Friday, January 2, 2015

Sweatin' it up White Pine

Shreddin the Gnar, or whatever (all quality photos courtesy of Jake)

Ski season is upon us. After last year's debacle involving a massive avalanche and my life almost ending, I seriously debated whether I should continue skiing. Despite my hesitations, I retrieved my lost skis, poles, hat, goggles, etc once spring arrived, enjoyed a summer of running and climbing, and sure enough, winter arrived and I'm skiing again. I didn't do a good job at getting rid of my bad skiing influences, i.e my friends, so they inevitably peer pressured me back into, although it didn't take much to bring me back from sobriety.

I haven't had a plethora of ski days already like some folks out there, but have had some very enjoyable outings so far. We had a great powder day up Beartrap fork after Christmas skiing the trees, and a boney but still quality day up on Kessler though Court's lost ski in the depths of the East Couloir did put a damper on moral, mostly Court's. Luckily he has like 9 pairs of skis.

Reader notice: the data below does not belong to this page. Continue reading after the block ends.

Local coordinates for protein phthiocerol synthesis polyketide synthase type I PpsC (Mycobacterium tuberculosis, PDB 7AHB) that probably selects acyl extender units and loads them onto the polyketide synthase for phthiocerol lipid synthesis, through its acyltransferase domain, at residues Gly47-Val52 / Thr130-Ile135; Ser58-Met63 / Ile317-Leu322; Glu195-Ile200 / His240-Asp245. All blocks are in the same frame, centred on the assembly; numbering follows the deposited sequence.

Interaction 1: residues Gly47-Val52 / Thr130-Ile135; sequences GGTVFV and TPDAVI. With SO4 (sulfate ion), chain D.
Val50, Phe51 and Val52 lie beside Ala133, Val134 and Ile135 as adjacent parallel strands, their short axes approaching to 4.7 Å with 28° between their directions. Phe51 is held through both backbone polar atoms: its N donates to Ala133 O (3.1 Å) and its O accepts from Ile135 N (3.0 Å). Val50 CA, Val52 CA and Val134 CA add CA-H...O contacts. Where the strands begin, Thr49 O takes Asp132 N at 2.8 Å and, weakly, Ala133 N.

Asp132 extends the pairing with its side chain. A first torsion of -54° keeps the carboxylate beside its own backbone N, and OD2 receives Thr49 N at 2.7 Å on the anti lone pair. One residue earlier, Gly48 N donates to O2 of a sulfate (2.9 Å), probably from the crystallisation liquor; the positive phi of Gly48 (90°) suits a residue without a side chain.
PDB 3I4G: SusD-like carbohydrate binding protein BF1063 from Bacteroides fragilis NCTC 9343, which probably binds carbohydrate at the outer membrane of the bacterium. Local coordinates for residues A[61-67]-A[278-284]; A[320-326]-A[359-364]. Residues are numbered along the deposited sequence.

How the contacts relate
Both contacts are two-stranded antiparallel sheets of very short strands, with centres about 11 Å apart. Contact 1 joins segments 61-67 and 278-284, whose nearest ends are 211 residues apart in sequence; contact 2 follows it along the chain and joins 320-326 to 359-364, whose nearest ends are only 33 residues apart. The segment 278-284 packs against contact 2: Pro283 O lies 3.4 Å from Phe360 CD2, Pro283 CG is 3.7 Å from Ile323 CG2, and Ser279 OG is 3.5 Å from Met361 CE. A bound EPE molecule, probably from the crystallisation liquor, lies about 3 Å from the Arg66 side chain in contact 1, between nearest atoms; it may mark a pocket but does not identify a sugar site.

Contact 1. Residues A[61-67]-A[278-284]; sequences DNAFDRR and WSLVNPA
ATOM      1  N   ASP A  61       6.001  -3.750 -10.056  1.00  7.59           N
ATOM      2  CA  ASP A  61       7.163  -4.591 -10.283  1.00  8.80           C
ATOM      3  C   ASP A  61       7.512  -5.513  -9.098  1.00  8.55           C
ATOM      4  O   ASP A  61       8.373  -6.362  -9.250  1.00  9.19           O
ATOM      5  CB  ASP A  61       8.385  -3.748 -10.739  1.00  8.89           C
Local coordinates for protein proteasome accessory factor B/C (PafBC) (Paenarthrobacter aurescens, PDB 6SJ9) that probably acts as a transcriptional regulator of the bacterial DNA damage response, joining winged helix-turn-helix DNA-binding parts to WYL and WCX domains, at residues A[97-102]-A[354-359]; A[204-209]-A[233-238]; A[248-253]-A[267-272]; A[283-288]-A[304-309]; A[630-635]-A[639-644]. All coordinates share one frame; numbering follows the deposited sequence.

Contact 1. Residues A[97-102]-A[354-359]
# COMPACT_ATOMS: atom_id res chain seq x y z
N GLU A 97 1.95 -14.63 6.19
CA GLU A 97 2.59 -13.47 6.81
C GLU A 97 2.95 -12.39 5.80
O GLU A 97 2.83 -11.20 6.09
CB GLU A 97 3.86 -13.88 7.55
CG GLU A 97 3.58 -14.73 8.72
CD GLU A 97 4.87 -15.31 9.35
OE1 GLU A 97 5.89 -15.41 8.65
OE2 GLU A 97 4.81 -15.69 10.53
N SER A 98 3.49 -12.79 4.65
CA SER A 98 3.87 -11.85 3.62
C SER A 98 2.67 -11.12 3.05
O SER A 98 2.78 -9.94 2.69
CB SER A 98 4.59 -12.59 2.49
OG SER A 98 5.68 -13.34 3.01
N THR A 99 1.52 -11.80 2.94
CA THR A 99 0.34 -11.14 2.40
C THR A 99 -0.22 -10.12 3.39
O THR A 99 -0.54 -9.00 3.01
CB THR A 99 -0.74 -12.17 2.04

Court skying off a short drop in the East Couloir before losing his ski in the Bermuda Triangle

Court skiing in Beartrap

Managed to capture the stumble. 

Today was the best day of the year so far, despite the unpredicted sweltering temps. With this last week being terribly cold and windy in the valley, I was prepared for severe bone chilling skiing as we headed up to ski some safe south facing terrain, another one of the classic north side LCC chutes, White Pine. White pine couloir is the last of the major couloirs on the north side I have to ski. Needless to say there was some confusion among the brethren when I said I wanted to ski "White Pine", as that can refer to the trailhead, drainage, the actual lake area, and countless other minor chutes all bearing that name. After clarifying, and making a somewhat annoying pit stop for Pete, we found ourselves skinning up the appointed couloir.